(1960, Horror, b&w)
Tom Stewart killed me!
In a nutshell:
A former girlfriend’s ghost crashes a jazz pianist’s wedding.
Jazz pianist Tom Stewart meets his ex-girlfriend Vi on top of an abandoned island lighthouse in the middle of the night. She tries to regain his love by threatening a lawsuit and then leans on a decrepit railing. Of course it gives way. She dangles from one hand while Tom struggles with indecision. He struggles just a little too long, and she falls to her death.
Spooky things start happening to him. He pulls her corpse from the ocean, which promptly turns into seaweed. Spectral footprints follow his twiggy fiancé down the beach. The record player keeps playing a peppy jazz tune called “Tormented.” A disembodied hand steals the wedding ring. A severed head shouts, “Tom Stewart killed me!” over and over again.
There are other characters, of course. Most notably there’s the blind landlady, who doesn’t believe in ghosts, but tells several hair-raising stories. There’s Tom’s pal Sandy (his fiancé’s eight-year-old sister) who worships him in spite of his lack of anything resembling a personality. There’s also a really irritating guy with an indeterminate east coast accent named Nick.
Vi’s ghost tries to lead the blind lady off the lighthouse rail to her death, but the wily woman outsmarts her by surviving and then disappearing from the film almost entirely. Nick is the boat driver who brought Vi to the island to meet Tom in the first place. He knows she hasn’t gone back yet, and knows she’s not anywhere on the island. He connects the dots and starts showing up at wedding practice to ask for ever-increasing bribes to insure his silence. They meet in the lighthouse, where Tom refuses to pay and bashes him with a pipe while Sandy watches from the shadows.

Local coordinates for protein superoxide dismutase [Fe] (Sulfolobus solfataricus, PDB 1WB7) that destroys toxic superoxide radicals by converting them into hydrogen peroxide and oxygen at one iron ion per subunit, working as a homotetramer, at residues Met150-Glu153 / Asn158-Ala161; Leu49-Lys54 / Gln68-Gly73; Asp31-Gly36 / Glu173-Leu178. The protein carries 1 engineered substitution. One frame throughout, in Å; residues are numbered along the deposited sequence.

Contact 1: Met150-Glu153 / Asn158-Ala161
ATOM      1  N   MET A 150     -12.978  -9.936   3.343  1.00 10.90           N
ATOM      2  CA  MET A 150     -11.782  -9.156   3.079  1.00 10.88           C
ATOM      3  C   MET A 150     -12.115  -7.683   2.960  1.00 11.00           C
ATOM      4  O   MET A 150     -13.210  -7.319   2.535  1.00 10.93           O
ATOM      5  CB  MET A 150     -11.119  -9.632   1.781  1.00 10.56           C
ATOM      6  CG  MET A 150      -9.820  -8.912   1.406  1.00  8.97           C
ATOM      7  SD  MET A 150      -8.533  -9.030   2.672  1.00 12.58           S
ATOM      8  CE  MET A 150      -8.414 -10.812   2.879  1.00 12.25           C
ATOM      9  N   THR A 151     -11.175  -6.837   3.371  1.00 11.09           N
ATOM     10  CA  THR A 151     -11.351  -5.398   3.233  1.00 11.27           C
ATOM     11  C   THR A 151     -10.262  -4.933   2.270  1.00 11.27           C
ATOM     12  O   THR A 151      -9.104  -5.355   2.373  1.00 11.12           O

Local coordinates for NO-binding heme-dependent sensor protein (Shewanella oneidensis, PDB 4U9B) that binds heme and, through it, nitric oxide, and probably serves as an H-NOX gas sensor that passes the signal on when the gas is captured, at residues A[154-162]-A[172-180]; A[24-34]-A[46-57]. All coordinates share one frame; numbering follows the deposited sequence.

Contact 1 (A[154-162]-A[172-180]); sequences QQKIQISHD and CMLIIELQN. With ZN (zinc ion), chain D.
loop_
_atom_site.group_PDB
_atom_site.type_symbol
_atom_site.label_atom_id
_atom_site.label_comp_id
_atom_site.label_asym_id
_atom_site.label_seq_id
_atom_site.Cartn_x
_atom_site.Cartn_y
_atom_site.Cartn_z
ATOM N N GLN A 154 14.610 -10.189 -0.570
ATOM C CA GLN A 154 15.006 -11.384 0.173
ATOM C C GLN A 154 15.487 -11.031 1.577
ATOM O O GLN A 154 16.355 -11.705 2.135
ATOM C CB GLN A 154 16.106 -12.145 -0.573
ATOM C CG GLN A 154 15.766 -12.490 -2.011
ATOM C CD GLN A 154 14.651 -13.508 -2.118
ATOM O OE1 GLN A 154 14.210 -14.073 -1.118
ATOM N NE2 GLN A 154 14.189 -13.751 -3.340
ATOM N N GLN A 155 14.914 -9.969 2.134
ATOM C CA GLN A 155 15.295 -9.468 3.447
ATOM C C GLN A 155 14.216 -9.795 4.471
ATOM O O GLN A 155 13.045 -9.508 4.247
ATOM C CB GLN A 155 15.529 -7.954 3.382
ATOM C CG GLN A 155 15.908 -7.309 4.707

Sandy keeps quiet through the wedding, but Vi’s unseen ghost shows up and wilts the flowers. Tom runs away to the lighthouse. Sandy follows him and confesses that she saw him kill Nick. Tom is about to throw her off the lighthouse too when Vi’s ghost shows up and scares him into falling off himself. Rescue workers recover his body and Vi’s, laying them side-by-side. Vi’s corpse rolls over to embrace Tom’s and—gasp—she’s wearing the stolen wedding ring.
The ‘Bots run away to live in the ventilation duct, dropping crumbs and debris all over the desk. Joel has to sweep up after them.
Host Segment One:
Tom has to, you know, go. Joel knocks him out of the duct with a broom handle. Gypsy tries to crawl up into the duct, but she’s too big. Her long coils fall on Joel and Tom. The Mads have invented the Drinking Jacket, covered with plastic roaches and rats to simulate delirium tremens. Joel has invented the Aunt Catherine Wheel. It’s a See and Say for family reunions so that kids can tell their relatives apart by matching them with their various favorite phrases, like uncle’s “Get me another beer” and grandma’s “This’ll probably be my last Christmas with you kids.”
Host Segment Two:
Joel is cleaning out the ventilation duct. He slips and dangles by one hand. “You have to help me,” he cries. Tom and Crow get offended, make a number of unreasonable demands, and leave.
Host Segment Three: